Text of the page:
Biggest Mistakes in Grazing Management

by Dallas Mount

cows on short grass
  1. Too short a recovery period – When turning into a pasture ask, “Has this pasture recovered from the previous stress (grazing, fire, grasshoppers etc.)?” If not, then you need to lengthen recovery. It is possible for recovery periods to be too long, but too short is more common to see.
  2. Too long of a graze period – If grazing animals are regrazing individual plants in a pasture, or if animal performance is disappointing, then graze periods are too long. Not everyone needs super short graze periods, but graze periods of longer than 30 days during the growing season are almost certainly causing regrazing of individual plants.  
  3. Not matching stocking rate to carrying capacity – Match supply (carrying capacity) and demand (stocking rate). Most ranchers are in love with breeding stock and reluctant to destock in times of lower forage supply. If we are going to run classes of animals that we are emotionally unwilling to part with and we ranch in climates that experience fluctuations in forage production, then we need a mix of static and flex herds to match stocking rate and carrying capacity. Most would consider breeding herds a static herd (they don’t have to be) and a flex herd could be stockers, short term cows, custom grazing clients, etc.
  4. Too many herds – Number of paddocks per herd is a critical factor in determining your ability to manage grazing. There are two ways to bring this number up.  Build more paddocks, or reduce the number of herds. Reducing herds is usually the best place to start. This often requires some money spent on improving the ability to water a larger number of animals.
  5. Stock density too low – If you have undergrazing and overgrazing happening in the same pasture your stock density is likely too low. Stock density is the number of animals on an acre at a specific instant in time. Increasing stock density is the quickest way to improve uniformity of grazing and build soil health.
  6. Poor stockmanship –If you asked 10 ranchers to rank their stockmanship abilities from 1 (terrible) to 10 (best stockman ever) there would be a lot of 7’s through 9’s and the best stockmen would likely give themselves a 6. We all have room to improve in this area.

The first path in preventing these mistakes is to recognize them as mistakes. Many of your neighbors don’t even consider critical principles in grazing management such as recovery period, graze period, stock density or others. They are solely focused on stocking rate, when stocking rate is only one element of grazing management. At the Ranching for Profit School we teach the 5 Grazing Principles which work in every environment. The mistakes listed above occur when managers don’t follow the grazing principles.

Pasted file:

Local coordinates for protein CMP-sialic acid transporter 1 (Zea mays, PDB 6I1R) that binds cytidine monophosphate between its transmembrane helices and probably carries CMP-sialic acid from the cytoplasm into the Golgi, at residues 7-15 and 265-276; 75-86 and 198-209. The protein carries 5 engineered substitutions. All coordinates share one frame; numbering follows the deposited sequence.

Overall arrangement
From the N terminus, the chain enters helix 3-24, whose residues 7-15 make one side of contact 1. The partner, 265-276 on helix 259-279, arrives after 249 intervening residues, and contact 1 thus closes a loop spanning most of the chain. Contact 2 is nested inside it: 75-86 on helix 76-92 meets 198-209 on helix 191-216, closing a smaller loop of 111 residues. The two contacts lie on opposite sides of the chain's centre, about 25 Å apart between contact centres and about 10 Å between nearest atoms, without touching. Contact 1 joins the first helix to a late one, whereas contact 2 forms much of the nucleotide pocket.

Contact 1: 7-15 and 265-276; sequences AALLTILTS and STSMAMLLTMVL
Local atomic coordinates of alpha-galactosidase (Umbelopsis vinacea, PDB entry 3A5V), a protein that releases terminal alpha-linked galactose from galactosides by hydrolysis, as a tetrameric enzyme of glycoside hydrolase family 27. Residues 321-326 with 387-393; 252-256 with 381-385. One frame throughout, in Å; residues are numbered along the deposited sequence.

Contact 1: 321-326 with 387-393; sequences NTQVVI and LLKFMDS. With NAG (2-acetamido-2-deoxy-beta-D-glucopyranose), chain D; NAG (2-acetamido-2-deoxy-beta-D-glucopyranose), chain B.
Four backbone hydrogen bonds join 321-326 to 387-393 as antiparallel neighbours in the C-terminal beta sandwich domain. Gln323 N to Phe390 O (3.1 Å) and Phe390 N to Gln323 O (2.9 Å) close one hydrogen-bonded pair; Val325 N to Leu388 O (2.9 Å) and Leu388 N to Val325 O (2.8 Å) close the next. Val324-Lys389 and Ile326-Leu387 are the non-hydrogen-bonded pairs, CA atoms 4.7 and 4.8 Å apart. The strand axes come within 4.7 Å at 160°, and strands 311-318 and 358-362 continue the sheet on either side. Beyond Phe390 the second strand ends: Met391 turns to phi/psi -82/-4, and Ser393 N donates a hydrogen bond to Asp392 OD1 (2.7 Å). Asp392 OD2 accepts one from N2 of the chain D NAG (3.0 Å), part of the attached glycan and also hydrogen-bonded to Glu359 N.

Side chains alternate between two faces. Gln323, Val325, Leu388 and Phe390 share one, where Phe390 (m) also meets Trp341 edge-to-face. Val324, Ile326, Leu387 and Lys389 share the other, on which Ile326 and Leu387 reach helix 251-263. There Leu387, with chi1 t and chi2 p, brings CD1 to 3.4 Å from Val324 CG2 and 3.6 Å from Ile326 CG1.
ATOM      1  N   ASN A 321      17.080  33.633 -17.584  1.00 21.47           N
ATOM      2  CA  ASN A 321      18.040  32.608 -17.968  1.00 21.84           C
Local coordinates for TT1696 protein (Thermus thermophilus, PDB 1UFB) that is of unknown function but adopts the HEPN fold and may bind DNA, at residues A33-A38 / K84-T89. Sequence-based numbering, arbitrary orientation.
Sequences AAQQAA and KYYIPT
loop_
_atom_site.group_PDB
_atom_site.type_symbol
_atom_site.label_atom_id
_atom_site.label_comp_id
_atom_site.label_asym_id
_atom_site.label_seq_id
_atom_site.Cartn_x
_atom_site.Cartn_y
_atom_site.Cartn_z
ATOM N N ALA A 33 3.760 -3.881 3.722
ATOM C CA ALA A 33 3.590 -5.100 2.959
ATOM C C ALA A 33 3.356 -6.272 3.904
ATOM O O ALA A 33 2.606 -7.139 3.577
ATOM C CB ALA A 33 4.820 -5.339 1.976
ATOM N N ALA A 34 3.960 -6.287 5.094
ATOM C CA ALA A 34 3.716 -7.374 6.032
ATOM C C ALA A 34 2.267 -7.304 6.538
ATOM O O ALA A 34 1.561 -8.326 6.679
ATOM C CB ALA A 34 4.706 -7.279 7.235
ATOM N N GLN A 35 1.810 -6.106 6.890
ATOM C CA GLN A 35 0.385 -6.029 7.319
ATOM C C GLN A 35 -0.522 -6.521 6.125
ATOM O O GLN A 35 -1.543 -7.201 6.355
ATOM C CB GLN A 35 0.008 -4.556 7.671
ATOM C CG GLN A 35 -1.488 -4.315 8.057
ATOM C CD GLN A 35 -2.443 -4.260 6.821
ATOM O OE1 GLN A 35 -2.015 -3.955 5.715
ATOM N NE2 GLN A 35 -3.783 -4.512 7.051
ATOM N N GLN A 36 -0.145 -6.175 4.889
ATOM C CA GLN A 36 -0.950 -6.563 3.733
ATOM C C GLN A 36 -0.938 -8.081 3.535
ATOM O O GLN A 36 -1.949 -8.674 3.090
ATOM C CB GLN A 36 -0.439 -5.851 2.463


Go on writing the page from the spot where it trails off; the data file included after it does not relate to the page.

5 Responses to “Biggest Mistakes in Grazing Management”

August 25, 2021 at 6:33 am, Steve Campbell said:

Excellent advice Dallas. Thank you for this concise overview.


August 25, 2021 at 9:17 am, John+Marble said:

Thanks Dallas.
I thought it was interesting that you included high-skill stockmanship as a necessity for good grazing. This is a little-understood connection, at least in my neighborhood. I recently had a chat with a fellow who had placed some growing stock on a nearby ranch. Driving past that operation, it was clear that the cattle needed to be moved to fresh feed. After three days of phone calls, the landowner finally called back, expressing frustration.

“What do you want from me? I’m trying my best to get them moved! I had 5 guys out there yesterday and they just won’t leave that pasture!”

Clearly, it makes little difference how much technical grazing knowledge a person has if they don’t understand basic stockmanship. I think many of the other issues you wrote about are more…mathematical…and therefore more simple than the deep consciousness required to efficiently/effectively move cattle.


August 31, 2021 at 8:08 pm, Todd Erskine said:

This is an interesting point. I used to work on a large feedlot and the owners hired a stockman-ship instructor to help the cowboys handle stock. We got a wild load of cattle in shortly after, so I wanted to see if it worked. I went over the steps laid out to handle them. They calmed down after a short time. I then sorted one off while I was on foot and had him stay in a corner by himself on the opposite end of the main herd. I then crawled over the fence not disturbing the herd or the single. I watched them for about 1/2 hour and the single stayed by himself in the corner on his own accord. I was floored and obviously a believer since then. I would have rated myself high on the stockman scale before that, but it turns out I didn’t know a thing until that moment.


August 25, 2021 at 9:27 am, B.T. Burkhart said:

Great reminders. I’ve certainly run into 1-5 as I’ve tried to implement and improve the grazing. I’ve probably unknowingly run into #6 as well, but could you give an example of poor stockmaniship being a grazing mistake? For my neighbors, of course…I’ve got to be a 9 or 10 at animal handling 😉


August 26, 2021 at 6:11 pm, Shanon Sims said:

I love this question! As a solid 4 on the stockmanship scale I’ve seen some pretty excited animals cause some pretty amazing and beneficial disturbance in our semi-arid, tight soiled environment. Perhaps that same disturbance could be devastating on loose, wet soils? Maybe proper stockmanship depends more on the environment and ecological goals of the individual than on a particular styling of animal handling?


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